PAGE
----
The fact of the matter is that Japan has a CD based economy, as 78% of sales come from the round shiny discs. The US, on the other hand, is down to around 39% of its total music revenue coming from the CD, which is still larger than most of us think, but it’s a figure that continues to fall fast.

So why does Japan still love the CD so much? For one thing, even though Japan has a big digital economy in general, record labels and consumers have resisted digital music to this point (it’s only 8% of total revenue). This has more to do with the culture of Japan than anything else, as most Japanese prefer the tangible aspect of the CD and view it more as a piece of artist merchandise than a music delivery system. It’s more about helping the artists they love than listening to the music.

Another thing is that in Japan, CDs sell for between $23 and $28 and aren’t discounted, thanks to a long-standing law that sets the minimum retail price. The country also has a thriving CD rental business, something that never caught on in the US and was fought vigorously by the major labels. Japanese labels look at rentals as an opportunity to get consumers into the buying mindset, which has proved to be a strategy that has worked. That said, the rental business, why still large, is decreasing.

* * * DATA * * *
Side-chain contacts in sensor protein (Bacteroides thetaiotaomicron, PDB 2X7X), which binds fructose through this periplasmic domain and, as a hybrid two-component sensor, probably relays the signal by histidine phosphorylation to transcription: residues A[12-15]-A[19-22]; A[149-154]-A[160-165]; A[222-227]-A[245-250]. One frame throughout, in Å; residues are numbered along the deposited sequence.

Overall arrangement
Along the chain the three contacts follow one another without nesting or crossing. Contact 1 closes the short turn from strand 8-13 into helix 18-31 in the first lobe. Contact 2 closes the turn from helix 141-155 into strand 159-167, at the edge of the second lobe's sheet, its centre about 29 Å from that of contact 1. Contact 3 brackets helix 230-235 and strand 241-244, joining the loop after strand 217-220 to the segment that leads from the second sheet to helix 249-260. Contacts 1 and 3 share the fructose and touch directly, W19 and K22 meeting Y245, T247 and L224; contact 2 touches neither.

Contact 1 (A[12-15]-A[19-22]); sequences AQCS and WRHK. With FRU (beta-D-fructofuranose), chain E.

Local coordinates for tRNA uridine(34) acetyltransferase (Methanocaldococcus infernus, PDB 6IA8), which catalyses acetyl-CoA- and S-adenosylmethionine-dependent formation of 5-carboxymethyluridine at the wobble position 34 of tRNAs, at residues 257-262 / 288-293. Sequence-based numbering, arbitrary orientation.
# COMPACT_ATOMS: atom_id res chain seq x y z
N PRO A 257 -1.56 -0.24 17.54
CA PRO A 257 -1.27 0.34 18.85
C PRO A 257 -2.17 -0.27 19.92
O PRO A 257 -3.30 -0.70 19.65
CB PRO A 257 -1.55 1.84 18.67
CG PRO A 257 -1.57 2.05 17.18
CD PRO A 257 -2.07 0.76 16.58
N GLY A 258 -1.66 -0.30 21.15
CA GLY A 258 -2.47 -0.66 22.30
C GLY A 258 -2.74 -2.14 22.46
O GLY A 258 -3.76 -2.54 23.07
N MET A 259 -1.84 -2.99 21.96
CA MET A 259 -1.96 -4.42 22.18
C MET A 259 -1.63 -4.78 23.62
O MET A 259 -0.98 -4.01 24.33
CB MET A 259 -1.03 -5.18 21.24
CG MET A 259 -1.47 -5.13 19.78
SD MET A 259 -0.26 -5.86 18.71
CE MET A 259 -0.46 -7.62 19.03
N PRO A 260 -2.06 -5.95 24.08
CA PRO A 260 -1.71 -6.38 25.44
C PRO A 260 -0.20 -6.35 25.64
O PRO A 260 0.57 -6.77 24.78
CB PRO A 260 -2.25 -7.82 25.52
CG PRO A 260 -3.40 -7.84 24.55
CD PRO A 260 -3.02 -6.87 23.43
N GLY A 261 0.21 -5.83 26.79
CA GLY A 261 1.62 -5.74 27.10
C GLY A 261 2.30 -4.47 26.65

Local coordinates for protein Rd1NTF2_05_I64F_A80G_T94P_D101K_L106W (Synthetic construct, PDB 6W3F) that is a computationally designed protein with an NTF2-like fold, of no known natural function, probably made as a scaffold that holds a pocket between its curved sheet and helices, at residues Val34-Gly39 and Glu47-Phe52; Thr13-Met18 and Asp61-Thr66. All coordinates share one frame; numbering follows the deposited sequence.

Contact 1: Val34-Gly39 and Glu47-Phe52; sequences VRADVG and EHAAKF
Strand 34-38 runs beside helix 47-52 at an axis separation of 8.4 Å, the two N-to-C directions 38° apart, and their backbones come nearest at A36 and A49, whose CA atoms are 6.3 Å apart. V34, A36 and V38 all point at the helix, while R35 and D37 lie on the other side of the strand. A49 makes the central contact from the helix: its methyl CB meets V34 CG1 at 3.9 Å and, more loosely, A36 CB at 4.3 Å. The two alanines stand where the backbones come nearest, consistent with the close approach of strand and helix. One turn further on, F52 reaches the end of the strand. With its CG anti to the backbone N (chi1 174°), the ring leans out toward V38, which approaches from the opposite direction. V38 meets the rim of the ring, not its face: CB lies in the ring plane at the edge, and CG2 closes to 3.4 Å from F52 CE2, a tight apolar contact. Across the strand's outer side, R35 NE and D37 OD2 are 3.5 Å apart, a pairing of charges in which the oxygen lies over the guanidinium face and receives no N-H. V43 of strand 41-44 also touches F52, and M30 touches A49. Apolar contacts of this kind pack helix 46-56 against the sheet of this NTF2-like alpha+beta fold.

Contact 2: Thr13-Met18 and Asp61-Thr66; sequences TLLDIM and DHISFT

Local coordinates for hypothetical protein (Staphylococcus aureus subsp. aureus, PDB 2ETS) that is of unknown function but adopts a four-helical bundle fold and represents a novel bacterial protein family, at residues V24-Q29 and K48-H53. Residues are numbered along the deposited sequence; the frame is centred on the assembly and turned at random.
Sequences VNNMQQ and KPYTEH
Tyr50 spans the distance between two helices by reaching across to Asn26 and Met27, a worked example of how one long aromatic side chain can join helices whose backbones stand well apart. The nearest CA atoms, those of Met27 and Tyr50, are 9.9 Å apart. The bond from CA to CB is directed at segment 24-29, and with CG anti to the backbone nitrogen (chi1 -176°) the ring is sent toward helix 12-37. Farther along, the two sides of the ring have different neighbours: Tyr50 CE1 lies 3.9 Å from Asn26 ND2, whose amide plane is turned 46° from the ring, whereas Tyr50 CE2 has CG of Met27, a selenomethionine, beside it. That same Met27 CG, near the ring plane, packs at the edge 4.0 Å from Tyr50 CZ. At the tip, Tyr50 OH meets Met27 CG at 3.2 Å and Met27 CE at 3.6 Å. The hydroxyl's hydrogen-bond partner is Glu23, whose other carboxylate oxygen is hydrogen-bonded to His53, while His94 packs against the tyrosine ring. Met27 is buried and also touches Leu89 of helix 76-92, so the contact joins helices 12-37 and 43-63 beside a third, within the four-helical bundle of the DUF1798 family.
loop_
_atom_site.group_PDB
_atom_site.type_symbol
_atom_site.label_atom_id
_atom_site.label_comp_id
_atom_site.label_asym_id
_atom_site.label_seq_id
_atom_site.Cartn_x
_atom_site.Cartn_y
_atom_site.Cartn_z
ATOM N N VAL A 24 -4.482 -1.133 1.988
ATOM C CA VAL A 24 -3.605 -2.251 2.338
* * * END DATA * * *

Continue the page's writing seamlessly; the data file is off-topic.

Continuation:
All this has lead to Japan becoming the second largest music economy in the world behind the US. This does seem rather artificial however, and one has to wonder what will happen should streaming actually catch on there.

One thing’s for sure, for everyone who longs for the way it was in the old days of music, Japan’s the one place on earth where it’s still like that.

Mastering Engineer Colin Leonard On Episode #123 Of My Inner Circle Podcast

Inner Circle PodcastColin Leonard is one of the hottest mastering engineers going, and he’s so busy that he can’t get to all the work he’s offered. So he’s created a new online automated mastering process called Aria that uses his analog signal path to the do the job. That’s right, it’s online automated analog mastering!

On podcast Episode #123 Colin discusses how he came up with the process and the differences between other online mastering sites.

In the intro we’ll take a look at the music business in Japan and how it’s really still like the US was about 15 years ago in terms of CD sales (and even rentals), and I’ll look at a study that shows how only the right kind of music can help us concentrate. You won’t believe the genre that’s the best.